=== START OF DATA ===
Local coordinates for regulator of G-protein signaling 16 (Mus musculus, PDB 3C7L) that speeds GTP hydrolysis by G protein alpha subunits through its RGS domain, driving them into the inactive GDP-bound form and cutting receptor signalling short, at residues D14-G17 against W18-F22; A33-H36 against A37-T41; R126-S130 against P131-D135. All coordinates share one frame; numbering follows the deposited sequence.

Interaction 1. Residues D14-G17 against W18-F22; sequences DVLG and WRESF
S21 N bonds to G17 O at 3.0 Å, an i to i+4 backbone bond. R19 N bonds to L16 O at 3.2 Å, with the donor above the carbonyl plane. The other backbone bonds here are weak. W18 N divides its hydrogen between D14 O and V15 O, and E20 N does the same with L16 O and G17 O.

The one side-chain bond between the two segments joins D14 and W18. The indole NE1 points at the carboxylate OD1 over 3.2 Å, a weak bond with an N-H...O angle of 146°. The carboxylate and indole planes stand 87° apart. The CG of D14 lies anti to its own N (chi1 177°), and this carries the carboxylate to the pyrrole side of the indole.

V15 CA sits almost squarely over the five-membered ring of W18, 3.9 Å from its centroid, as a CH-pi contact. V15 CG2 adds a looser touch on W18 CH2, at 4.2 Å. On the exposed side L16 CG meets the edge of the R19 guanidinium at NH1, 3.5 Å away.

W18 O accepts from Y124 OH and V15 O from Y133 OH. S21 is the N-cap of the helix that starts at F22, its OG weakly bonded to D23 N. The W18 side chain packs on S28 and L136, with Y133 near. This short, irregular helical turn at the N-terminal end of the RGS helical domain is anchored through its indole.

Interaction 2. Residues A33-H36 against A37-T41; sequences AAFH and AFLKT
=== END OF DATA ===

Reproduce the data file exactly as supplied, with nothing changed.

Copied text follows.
Local coordinates for regulator of G-protein signaling 16 (Mus musculus, PDB 3C7L) that speeds GTP hydrolysis by G protein alpha subunits through its RGS domain, driving them into the inactive GDP-bound form and cutting receptor signalling short, at residues D14-G17 against W18-F22; A33-H36 against A37-T41; R126-S130 against P131-D135. All coordinates share one frame; numbering follows the deposited sequence.

Interaction 1. Residues D14-G17 against W18-F22; sequences DVLG and WRESF
S21 N bonds to G17 O at 3.0 Å, an i to i+4 backbone bond. R19 N bonds to L16 O at 3.2 Å, with the donor above the carbonyl plane. The other backbone bonds here are weak. W18 N divides its hydrogen between D14 O and V15 O, and E20 N does the same with L16 O and G17 O.

The one side-chain bond between the two segments joins D14 and W18. The indole NE1 points at the carboxylate OD1 over 3.2 Å, a weak bond with an N-H...O angle of 146°. The carboxylate and indole planes stand 87° apart. The CG of D14 lies anti to its own N (chi1 177°), and this carries the carboxylate to the pyrrole side of the indole.

V15 CA sits almost squarely over the five-membered ring of W18, 3.9 Å from its centroid, as a CH-pi contact. V15 CG2 adds a looser touch on W18 CH2, at 4.2 Å. On the exposed side L16 CG meets the edge of the R19 guanidinium at NH1, 3.5 Å away.

W18 O accepts from Y124 OH and V15 O from Y133 OH. S21 is the N-cap of the helix that starts at F22, its OG weakly bonded to D23 N. The W18 side chain packs on S28 and L136, with Y133 near. This short, irregular helical turn at the N-terminal end of the RGS helical domain is anchored through its indole.

Interaction 2. Residues A33-H36 against A37-T41; sequences AAFH and AFLKT